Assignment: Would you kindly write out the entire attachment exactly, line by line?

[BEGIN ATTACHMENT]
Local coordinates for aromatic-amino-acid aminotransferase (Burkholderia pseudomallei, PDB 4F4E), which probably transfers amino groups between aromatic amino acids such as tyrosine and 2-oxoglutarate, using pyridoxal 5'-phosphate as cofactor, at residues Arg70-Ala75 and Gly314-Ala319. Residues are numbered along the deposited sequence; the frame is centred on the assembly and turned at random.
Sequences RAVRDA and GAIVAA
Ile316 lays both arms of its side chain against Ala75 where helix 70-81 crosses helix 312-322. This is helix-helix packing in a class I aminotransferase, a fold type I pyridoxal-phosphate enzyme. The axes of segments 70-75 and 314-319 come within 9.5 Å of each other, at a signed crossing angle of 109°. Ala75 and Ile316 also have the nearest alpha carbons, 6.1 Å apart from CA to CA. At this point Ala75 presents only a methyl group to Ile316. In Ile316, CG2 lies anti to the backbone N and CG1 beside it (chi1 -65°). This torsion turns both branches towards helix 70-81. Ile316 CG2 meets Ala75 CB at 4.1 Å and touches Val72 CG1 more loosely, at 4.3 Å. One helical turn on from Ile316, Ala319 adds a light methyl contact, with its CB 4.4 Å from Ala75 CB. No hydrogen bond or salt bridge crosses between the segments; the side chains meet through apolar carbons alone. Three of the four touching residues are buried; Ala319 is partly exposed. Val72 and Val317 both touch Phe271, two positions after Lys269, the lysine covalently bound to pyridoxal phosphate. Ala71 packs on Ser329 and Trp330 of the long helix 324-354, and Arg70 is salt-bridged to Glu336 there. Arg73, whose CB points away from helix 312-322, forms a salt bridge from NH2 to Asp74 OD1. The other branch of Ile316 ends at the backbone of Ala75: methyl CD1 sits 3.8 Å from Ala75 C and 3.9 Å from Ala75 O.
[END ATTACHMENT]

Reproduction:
Local coordinates for aromatic-amino-acid aminotransferase (Burkholderia pseudomallei, PDB 4F4E), which probably transfers amino groups between aromatic amino acids such as tyrosine and 2-oxoglutarate, using pyridoxal 5'-phosphate as cofactor, at residues Arg70-Ala75 and Gly314-Ala319. Residues are numbered along the deposited sequence; the frame is centred on the assembly and turned at random.
Sequences RAVRDA and GAIVAA
Ile316 lays both arms of its side chain against Ala75 where helix 70-81 crosses helix 312-322. This is helix-helix packing in a class I aminotransferase, a fold type I pyridoxal-phosphate enzyme. The axes of segments 70-75 and 314-319 come within 9.5 Å of each other, at a signed crossing angle of 109°. Ala75 and Ile316 also have the nearest alpha carbons, 6.1 Å apart from CA to CA. At this point Ala75 presents only a methyl group to Ile316. In Ile316, CG2 lies anti to the backbone N and CG1 beside it (chi1 -65°). This torsion turns both branches towards helix 70-81. Ile316 CG2 meets Ala75 CB at 4.1 Å and touches Val72 CG1 more loosely, at 4.3 Å. One helical turn on from Ile316, Ala319 adds a light methyl contact, with its CB 4.4 Å from Ala75 CB. No hydrogen bond or salt bridge crosses between the segments; the side chains meet through apolar carbons alone. Three of the four touching residues are buried; Ala319 is partly exposed. Val72 and Val317 both touch Phe271, two positions after Lys269, the lysine covalently bound to pyridoxal phosphate. Ala71 packs on Ser329 and Trp330 of the long helix 324-354, and Arg70 is salt-bridged to Glu336 there. Arg73, whose CB points away from helix 312-322, forms a salt bridge from NH2 to Asp74 OD1. The other branch of Ile316 ends at the backbone of Ala75: methyl CD1 sits 3.8 Å from Ala75 C and 3.9 Å from Ala75 O.